Dr Kirsty Anderson* is a member of the UCU and a Research Fellow at the University of Stirling, where she currently works on a casual fixed term contract.
This type of contract runs out after a certain period of time, sometimes only a couple of months, in Anderson’s case it’s after a couple of years.
Before coming to Stirling, Anderson was a lecturer at another university. She’d eventually quit lecturing though and move into research because of the “enormous workload that meant that I didn’t have time to do the other part of my job, which was research”.
The tough working conditions were made even worse by the COVID-19 pandemic.
“We were supporting students as well, who maybe moved to Scotland, who didn’t know anyone. Suddenly, they were in lockdown, so we did a lot of sort of pastoral support as well as trying to teach online,” said Anderson.
One of the demands of the University and College Union (UCU), of which Anderson is a member, is to end all casual contracts on university campuses. They argue that workers on casual contracts get treated worse than permanent employees, are vulnerable to exploitation, and cannot plan their professional and personal lives.
According to the UCU, “68% of research staff in higher education are on fixed term contracts”, many of whom are PhD and Masters students.
For Anderson, casual work is “really difficult for planning your life, but it also makes us really vulnerable because we never know if we’re gonna have a job in a few months’ time”.
She adds that it’s difficult to ask for fair treatment if that means that your employer might not renew your contract.
“When you’re on quite a short-term contract, always in the back of your mind is ‘Am I still gonna have a job?’ And that can mean an impact on being able to sleep properly and stress levels,” said Anderson.
“I know definitely for me, when I was on my shorter term contract, that was always there for me early in the morning — Am I still going to have a job? What am I going to do? How am I going to pay for my accommodation?”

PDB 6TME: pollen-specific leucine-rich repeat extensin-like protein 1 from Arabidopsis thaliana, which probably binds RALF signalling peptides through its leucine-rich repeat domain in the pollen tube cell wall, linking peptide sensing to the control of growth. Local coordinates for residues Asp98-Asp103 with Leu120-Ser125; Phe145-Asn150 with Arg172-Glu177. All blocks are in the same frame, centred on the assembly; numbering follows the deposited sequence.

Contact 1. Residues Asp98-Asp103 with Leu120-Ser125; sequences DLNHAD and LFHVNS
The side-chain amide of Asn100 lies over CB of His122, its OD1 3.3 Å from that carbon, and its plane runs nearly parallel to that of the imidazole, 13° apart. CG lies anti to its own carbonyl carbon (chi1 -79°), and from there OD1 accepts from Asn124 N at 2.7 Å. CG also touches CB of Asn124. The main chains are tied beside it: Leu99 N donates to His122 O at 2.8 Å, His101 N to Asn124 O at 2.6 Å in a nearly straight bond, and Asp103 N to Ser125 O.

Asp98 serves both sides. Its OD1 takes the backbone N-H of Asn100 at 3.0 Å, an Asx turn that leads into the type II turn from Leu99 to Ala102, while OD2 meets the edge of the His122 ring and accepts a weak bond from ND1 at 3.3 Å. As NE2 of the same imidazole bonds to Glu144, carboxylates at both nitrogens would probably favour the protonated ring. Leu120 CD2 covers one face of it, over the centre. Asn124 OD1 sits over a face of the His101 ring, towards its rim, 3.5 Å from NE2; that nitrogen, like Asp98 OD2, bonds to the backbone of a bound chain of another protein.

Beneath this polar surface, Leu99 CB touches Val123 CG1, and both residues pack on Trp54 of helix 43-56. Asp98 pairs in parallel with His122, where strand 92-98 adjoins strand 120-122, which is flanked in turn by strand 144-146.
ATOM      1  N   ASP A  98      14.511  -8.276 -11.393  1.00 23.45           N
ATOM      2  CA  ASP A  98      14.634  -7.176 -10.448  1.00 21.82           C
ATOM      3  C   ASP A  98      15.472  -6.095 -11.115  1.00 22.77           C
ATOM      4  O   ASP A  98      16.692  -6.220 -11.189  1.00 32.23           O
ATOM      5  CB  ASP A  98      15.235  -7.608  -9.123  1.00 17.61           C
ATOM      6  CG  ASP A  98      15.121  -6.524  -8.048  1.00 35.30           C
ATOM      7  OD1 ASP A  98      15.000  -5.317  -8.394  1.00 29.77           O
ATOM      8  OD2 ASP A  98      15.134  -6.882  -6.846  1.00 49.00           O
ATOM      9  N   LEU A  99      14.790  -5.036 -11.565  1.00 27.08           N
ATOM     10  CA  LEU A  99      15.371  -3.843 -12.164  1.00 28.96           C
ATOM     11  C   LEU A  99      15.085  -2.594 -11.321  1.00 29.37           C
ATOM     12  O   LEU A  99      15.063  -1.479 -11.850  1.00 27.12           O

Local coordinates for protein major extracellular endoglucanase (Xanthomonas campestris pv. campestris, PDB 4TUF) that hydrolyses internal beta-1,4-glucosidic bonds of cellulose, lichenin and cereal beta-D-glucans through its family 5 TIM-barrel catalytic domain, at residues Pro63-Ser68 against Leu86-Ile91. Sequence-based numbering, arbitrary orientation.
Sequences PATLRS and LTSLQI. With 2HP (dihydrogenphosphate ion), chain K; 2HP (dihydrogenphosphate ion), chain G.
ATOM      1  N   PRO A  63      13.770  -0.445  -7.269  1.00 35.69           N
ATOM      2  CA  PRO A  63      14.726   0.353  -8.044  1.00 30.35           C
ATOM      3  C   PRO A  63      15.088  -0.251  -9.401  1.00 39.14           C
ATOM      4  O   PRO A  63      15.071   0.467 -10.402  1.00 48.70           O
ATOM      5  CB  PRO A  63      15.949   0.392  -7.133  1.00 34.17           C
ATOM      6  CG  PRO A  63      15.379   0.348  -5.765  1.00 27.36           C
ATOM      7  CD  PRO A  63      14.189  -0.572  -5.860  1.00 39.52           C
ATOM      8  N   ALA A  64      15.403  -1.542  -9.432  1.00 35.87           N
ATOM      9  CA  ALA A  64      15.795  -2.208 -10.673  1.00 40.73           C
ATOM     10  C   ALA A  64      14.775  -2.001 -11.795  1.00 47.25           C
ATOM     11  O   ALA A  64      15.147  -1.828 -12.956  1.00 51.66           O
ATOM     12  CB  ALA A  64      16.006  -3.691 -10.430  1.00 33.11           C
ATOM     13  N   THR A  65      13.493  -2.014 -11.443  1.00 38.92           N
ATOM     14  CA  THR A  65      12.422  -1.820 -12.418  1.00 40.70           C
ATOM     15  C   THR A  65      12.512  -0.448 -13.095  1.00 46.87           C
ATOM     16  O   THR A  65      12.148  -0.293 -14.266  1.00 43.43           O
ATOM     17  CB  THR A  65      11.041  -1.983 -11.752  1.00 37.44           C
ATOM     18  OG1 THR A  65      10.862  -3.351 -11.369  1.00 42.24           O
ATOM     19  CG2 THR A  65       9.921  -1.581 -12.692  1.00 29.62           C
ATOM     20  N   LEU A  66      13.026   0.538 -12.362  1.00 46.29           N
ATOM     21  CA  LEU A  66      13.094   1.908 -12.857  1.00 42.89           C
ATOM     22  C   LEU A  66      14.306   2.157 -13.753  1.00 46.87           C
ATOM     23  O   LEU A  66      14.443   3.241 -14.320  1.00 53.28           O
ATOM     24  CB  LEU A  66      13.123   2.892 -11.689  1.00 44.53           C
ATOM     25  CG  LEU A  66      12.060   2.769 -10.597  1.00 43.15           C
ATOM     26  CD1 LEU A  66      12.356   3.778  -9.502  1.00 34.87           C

Toxic work culture
This uncertainty puts a lot of pressure on researchers, making them work extra hard so that the employer keeps them on, and this often leads to many hours of unpaid work, as Anderson said: “There is definitely in research more generally, not speaking about myself, quite a toxic culture of pressure to work more hours because we’ve got to. We’ve got our funding and we’ve got to do what we said we were going to do.”
At one point, Anderson even thought of moving to the private sector: “I used to work in Costa, so maybe I could go back to working in a coffee shop, that would be more secure, and in some ways, like having that secure income would be preferable when things were really stressful. So I have thought about it, but I’m here for now. I’m here for now.”
Despite the hardship, Anderson counts herself as one of the lucky ones because she doesn’t have any children or dependents, who make it harder for people to take the financial risk and go to research.
Then there’s the issue of the pay gap. She points out that casualisation, pension cuts, and stagnating wages have a greater impact on women and people from minority ethnic backgrounds.
Effect on students
The effect of casualisation will be felt by students too, Anderson says: “The conditions that we work in impact how much we’re able to give to them, right? If we’re overworked and stressed out, that impacts on the quality of the education that we can offer.”
And it is the students today who will be working in these conditions tomorrow: “Students will graduate and be looking for jobs and they don’t want to graduate into a job which has got staff on strike because conditions are poor.
“This is now starting to be wider than just UCU, isn’t it? This is now other education unions, health unions, and the railway unions, postal workers, civil servants. These are all jobs that students are gonna go into. So we’ve really got to fight to make sure that the pensions are good for them coming through as well,” said Anderson.
*Kirsty Anderson is a pseudonym used to protect the identity of the researcher and her current job position.
Featured image credit: Simi Borovska
Fourth year journalism student at the University of Stirling and Brig's politics editor.
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